Some thoughts to consider, in the end its entirely up to you and I agree its a good thing that there are multiple ways to get service/things done!
This is all about access. If you have something on your computer & you don't known it is there ie spyware then you have a problem. Your not going to get spyware on a normal phone, unless you are redirected.
 
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I was a system admin during the "I love you" virus attack; this was in the Win95 days...

I had several users that I made ghost images of their systems only because they couldn't stop themselves from opening the emails that said "I love you" in the freaking title.

In one case, I had just finished repairing one users system, and was walking down the hall, and heard her say "OOH! someone else loves me!"

I moved all her files to a server without write privileges, and deleted her IP address for a week.
I had to answer all her email, but it was mostly garbage anyway.
 
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This is all about access. If you have something on your computer & you don't known it is there ie spyware then you have a problem. Your not going to get spyware on a normal phone, unless you are redirected.
The computer and the login aren't relevant anymore with 2FA. Its a temporary token login no matter what you do. Any bank that relies on a regular login detail set is doing it wrong. Its just a first line of defense.

And prior to 2FA, my bank used TAN codes - or as you use them over the phone: a temporary access number, supplied from a paper list with ID numbers. You get an ID number, you find the TAN code on your physical list, and use that for one specific transaction confirmation. Basically an early form of 2FA.
 
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I remember the "I love you" worm. Honestly, if someone sent me that my first response would be... "Who the hell is this and why is he/she saying that they love me?" followed up quickly by the pressing of the delete key.

When that worm was going around the Internet I much younger than I am now and back then I had an inferiority complex if you catch my drift. I still sort of do still have one today in regard to significant others.
 
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Trusting on-line banking is totally different from getting infected with ransomware. On-line banking can be trusted. There are even on-line only banks. The main reason I don't do on-line banking with my smart phone is I don't trust my smart phone. They can too easily grow feet and disappear and perhaps fall into bad guy's hands. For example, I discovered my last smart phone could not stay put on my back bumper for a short 10 mile ride! :mad: :oops: :( :mad: :mad: :mad:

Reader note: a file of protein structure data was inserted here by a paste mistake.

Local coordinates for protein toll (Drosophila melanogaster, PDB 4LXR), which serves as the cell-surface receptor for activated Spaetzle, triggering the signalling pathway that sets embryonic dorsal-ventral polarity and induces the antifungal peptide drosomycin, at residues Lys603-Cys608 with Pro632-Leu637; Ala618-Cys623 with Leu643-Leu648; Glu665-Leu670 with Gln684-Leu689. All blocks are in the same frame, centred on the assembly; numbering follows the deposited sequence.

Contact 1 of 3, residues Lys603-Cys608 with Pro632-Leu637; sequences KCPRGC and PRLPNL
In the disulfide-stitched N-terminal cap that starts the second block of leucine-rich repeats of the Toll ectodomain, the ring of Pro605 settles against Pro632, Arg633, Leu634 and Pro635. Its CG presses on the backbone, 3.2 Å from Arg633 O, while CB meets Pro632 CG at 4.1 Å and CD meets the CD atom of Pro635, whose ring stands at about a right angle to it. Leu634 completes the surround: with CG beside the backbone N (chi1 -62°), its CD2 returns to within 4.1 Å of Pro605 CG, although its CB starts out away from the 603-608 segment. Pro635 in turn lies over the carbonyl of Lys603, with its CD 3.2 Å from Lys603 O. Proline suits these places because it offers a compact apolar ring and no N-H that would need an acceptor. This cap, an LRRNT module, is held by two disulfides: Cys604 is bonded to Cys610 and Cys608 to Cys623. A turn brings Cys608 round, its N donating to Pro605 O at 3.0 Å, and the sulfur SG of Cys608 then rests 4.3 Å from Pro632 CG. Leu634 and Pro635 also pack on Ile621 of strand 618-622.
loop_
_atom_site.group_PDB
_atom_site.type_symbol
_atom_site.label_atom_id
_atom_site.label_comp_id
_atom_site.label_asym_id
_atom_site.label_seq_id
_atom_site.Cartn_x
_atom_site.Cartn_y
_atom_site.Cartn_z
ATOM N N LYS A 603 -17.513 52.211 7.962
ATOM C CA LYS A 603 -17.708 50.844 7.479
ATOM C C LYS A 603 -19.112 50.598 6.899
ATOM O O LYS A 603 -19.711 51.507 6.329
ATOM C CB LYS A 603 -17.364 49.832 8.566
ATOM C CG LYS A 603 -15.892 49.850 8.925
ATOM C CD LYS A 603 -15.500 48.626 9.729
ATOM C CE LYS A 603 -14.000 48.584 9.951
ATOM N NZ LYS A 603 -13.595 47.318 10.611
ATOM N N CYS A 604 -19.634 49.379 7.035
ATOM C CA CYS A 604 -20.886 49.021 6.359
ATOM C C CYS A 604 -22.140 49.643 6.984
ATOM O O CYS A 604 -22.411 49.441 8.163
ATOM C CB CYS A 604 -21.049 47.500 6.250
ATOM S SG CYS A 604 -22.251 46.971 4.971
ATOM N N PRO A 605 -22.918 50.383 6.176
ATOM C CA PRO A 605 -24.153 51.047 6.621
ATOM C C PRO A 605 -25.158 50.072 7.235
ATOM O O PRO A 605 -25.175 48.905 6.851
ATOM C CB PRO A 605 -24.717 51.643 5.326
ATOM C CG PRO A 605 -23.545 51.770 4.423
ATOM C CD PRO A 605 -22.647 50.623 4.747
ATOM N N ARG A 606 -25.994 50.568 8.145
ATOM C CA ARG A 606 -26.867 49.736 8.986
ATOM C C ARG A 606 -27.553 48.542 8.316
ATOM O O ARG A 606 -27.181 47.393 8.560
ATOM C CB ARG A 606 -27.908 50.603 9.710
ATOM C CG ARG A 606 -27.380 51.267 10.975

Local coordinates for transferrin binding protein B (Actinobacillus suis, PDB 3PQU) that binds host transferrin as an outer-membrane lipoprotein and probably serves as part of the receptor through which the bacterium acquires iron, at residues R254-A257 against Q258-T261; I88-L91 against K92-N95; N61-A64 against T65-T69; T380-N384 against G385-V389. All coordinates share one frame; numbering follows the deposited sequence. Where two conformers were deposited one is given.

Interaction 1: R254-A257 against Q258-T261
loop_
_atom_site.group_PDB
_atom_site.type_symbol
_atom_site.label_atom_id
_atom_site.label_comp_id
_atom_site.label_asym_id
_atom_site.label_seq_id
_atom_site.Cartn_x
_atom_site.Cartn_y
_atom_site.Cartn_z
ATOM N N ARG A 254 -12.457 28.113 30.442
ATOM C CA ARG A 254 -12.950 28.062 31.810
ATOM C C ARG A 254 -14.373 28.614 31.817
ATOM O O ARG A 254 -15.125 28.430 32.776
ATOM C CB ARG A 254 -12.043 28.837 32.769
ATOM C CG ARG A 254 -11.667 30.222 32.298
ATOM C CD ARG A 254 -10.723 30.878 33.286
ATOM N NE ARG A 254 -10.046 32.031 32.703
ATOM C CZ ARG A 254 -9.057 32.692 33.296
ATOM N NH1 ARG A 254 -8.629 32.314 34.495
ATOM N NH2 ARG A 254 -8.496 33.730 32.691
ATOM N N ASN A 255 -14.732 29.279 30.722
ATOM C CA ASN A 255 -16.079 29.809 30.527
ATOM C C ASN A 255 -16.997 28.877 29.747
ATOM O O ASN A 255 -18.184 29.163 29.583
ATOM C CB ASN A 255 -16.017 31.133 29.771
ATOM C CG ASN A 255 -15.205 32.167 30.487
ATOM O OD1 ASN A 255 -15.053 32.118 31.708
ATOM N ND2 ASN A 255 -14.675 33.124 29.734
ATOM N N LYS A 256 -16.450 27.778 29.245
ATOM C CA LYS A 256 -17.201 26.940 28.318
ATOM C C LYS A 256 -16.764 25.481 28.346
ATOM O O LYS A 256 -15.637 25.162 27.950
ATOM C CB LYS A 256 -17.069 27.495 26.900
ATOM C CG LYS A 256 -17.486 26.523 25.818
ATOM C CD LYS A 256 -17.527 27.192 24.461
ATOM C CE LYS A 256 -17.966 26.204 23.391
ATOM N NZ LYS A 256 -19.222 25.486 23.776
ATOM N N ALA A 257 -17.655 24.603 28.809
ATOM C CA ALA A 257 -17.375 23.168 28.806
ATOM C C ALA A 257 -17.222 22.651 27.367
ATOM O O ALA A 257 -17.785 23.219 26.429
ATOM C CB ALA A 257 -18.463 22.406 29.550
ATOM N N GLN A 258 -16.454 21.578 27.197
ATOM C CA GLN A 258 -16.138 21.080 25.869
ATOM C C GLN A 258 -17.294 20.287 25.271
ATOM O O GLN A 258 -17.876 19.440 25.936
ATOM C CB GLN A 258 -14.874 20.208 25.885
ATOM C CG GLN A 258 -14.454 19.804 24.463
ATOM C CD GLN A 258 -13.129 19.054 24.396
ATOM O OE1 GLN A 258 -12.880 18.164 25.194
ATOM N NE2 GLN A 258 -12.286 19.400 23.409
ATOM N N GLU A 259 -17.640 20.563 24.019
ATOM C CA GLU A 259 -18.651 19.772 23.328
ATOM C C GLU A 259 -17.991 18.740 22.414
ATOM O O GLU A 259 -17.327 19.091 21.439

But I use my PC to pay bills, transfer funds, and everything else. I use PayPal to send money to the kids. I have no reservations doing that.

The problem is scams from socially engineered emails and compromised websites. For example, I received the following the other day.

125439

Looks pretty good but clearly has some telltale clues indicating it is fake (I count 7).

Other obvious clues:

It was addressed to "Undisclosed-Recipients:"​
It came from "no1warrior@comcast.net"​
I don't and never have had a Chase banking account or credit card.​
 
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Keyboard Logitech Wave K350
Software Windows 10 Pro 64-bit
Benchmark Scores https://valid.x86.fr/liwjs3
I count nine dead giveaways in that picture.
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The reason I circled the "Verify Your Account" button is really two reasons, the word "Your" shouldn't be capitalized but the button is also sized weird. There's more space on the right side than there should be or at least the words aren't centered inside the box.